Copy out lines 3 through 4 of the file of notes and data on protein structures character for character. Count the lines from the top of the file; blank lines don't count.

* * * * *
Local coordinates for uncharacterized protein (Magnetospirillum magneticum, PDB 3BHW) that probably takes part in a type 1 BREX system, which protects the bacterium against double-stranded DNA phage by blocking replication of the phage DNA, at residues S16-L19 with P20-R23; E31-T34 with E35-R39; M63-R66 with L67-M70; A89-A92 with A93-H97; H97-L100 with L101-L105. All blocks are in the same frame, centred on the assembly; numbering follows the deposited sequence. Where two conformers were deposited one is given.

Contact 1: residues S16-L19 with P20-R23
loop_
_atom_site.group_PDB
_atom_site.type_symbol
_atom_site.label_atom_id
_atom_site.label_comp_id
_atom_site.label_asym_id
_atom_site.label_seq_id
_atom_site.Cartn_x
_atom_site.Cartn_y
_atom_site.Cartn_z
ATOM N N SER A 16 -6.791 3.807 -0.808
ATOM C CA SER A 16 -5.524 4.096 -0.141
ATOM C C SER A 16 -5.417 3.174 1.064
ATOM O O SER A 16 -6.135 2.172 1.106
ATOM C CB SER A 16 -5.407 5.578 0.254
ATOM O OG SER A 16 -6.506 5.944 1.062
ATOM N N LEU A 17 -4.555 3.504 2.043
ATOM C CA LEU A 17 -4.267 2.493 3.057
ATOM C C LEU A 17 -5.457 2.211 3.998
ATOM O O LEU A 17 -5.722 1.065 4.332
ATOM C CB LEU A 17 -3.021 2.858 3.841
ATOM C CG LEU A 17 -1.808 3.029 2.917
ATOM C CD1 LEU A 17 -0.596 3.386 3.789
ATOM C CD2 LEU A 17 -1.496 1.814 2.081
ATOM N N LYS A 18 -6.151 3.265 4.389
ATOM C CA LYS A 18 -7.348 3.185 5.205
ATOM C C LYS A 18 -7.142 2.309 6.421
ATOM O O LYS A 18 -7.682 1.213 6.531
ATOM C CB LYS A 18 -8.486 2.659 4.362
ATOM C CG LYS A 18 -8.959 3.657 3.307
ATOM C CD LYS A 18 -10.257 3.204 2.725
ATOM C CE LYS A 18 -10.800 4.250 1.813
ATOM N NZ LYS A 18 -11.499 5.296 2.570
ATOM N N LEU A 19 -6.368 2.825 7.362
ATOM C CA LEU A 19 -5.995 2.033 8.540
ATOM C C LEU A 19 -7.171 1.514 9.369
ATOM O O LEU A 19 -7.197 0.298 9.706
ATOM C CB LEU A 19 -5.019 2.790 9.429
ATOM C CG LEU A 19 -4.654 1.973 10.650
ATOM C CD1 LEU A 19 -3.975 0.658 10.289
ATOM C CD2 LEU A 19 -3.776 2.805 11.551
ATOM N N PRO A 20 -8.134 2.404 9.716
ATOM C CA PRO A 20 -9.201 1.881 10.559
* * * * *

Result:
loop_
_atom_site.group_PDB